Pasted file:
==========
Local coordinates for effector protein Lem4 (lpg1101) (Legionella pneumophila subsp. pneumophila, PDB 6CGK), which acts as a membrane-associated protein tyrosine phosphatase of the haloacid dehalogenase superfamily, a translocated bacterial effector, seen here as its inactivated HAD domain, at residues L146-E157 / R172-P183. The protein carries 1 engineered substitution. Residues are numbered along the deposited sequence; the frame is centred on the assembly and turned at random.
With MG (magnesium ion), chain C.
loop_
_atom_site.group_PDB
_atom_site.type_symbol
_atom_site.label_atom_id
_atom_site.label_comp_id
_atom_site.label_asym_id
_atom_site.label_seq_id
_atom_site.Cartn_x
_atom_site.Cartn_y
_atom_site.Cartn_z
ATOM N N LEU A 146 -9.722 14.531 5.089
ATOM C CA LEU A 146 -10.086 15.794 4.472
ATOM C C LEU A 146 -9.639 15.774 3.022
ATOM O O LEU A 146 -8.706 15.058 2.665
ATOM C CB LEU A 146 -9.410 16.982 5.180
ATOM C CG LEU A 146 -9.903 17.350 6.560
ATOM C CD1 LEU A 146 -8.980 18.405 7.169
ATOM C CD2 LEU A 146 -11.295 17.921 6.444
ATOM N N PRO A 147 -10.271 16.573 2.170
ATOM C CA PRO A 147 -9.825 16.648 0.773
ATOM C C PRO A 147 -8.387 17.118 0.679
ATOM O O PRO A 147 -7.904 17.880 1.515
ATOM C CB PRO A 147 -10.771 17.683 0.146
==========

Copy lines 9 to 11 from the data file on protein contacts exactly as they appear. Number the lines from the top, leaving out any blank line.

_atom_site.label_seq_id
_atom_site.Cartn_x
_atom_site.Cartn_y